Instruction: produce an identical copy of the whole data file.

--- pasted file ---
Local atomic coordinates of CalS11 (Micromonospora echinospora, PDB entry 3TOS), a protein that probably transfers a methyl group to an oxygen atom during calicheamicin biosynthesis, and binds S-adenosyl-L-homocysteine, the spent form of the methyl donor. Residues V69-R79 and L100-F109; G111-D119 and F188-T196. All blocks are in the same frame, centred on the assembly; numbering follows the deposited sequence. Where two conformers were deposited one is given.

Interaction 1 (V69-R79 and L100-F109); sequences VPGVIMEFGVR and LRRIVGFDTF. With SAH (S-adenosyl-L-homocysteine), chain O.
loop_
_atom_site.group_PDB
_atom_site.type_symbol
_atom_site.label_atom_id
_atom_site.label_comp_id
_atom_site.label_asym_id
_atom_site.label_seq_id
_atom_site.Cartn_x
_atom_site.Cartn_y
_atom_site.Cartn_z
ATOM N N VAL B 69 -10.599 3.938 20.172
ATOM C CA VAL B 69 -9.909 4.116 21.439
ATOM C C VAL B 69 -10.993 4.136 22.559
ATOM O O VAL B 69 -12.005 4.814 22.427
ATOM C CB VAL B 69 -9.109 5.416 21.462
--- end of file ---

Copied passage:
Local atomic coordinates of CalS11 (Micromonospora echinospora, PDB entry 3TOS), a protein that probably transfers a methyl group to an oxygen atom during calicheamicin biosynthesis, and binds S-adenosyl-L-homocysteine, the spent form of the methyl donor. Residues V69-R79 and L100-F109; G111-D119 and F188-T196. All blocks are in the same frame, centred on the assembly; numbering follows the deposited sequence. Where two conformers were deposited one is given.

Interaction 1 (V69-R79 and L100-F109); sequences VPGVIMEFGVR and LRRIVGFDTF. With SAH (S-adenosyl-L-homocysteine), chain O.
loop_
_atom_site.group_PDB
_atom_site.type_symbol
_atom_site.label_atom_id
_atom_site.label_comp_id
_atom_site.label_asym_id
_atom_site.label_seq_id
_atom_site.Cartn_x
_atom_site.Cartn_y
_atom_site.Cartn_z
ATOM N N VAL B 69 -10.599 3.938 20.172
ATOM C CA VAL B 69 -9.909 4.116 21.439
ATOM C C VAL B 69 -10.993 4.136 22.559
ATOM O O VAL B 69 -12.005 4.814 22.427
ATOM C CB VAL B 69 -9.109 5.416 21.462